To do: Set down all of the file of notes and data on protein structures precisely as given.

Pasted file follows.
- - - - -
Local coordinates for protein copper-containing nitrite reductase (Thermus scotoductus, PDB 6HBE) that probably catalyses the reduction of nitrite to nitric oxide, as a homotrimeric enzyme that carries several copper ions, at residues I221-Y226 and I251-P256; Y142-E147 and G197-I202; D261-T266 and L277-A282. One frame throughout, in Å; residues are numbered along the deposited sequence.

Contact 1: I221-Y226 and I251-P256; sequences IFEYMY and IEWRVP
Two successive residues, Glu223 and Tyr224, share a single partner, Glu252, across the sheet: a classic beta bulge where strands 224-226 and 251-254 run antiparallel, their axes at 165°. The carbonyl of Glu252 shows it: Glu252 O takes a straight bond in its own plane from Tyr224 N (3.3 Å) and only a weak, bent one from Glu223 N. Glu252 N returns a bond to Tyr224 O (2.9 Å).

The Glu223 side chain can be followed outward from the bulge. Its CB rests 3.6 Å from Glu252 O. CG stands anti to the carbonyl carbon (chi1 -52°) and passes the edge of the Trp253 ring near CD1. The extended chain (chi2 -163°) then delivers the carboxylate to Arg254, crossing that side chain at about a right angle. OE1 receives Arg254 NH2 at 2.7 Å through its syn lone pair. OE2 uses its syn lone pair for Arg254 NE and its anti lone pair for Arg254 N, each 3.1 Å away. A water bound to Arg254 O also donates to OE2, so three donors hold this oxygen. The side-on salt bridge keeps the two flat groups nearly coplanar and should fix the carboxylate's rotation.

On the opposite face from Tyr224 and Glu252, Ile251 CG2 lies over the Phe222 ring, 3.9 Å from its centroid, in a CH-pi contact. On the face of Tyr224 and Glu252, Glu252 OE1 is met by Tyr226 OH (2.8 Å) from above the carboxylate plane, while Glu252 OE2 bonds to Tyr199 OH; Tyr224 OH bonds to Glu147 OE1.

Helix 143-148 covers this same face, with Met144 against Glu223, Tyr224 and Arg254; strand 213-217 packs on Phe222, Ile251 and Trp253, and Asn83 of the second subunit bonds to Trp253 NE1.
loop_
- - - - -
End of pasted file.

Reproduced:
Local coordinates for protein copper-containing nitrite reductase (Thermus scotoductus, PDB 6HBE) that probably catalyses the reduction of nitrite to nitric oxide, as a homotrimeric enzyme that carries several copper ions, at residues I221-Y226 and I251-P256; Y142-E147 and G197-I202; D261-T266 and L277-A282. One frame throughout, in Å; residues are numbered along the deposited sequence.

Contact 1: I221-Y226 and I251-P256; sequences IFEYMY and IEWRVP
Two successive residues, Glu223 and Tyr224, share a single partner, Glu252, across the sheet: a classic beta bulge where strands 224-226 and 251-254 run antiparallel, their axes at 165°. The carbonyl of Glu252 shows it: Glu252 O takes a straight bond in its own plane from Tyr224 N (3.3 Å) and only a weak, bent one from Glu223 N. Glu252 N returns a bond to Tyr224 O (2.9 Å).

The Glu223 side chain can be followed outward from the bulge. Its CB rests 3.6 Å from Glu252 O. CG stands anti to the carbonyl carbon (chi1 -52°) and passes the edge of the Trp253 ring near CD1. The extended chain (chi2 -163°) then delivers the carboxylate to Arg254, crossing that side chain at about a right angle. OE1 receives Arg254 NH2 at 2.7 Å through its syn lone pair. OE2 uses its syn lone pair for Arg254 NE and its anti lone pair for Arg254 N, each 3.1 Å away. A water bound to Arg254 O also donates to OE2, so three donors hold this oxygen. The side-on salt bridge keeps the two flat groups nearly coplanar and should fix the carboxylate's rotation.

On the opposite face from Tyr224 and Glu252, Ile251 CG2 lies over the Phe222 ring, 3.9 Å from its centroid, in a CH-pi contact. On the face of Tyr224 and Glu252, Glu252 OE1 is met by Tyr226 OH (2.8 Å) from above the carboxylate plane, while Glu252 OE2 bonds to Tyr199 OH; Tyr224 OH bonds to Glu147 OE1.

Helix 143-148 covers this same face, with Met144 against Glu223, Tyr224 and Arg254; strand 213-217 packs on Phe222, Ile251 and Trp253, and Asn83 of the second subunit bonds to Trp253 NE1.
loop_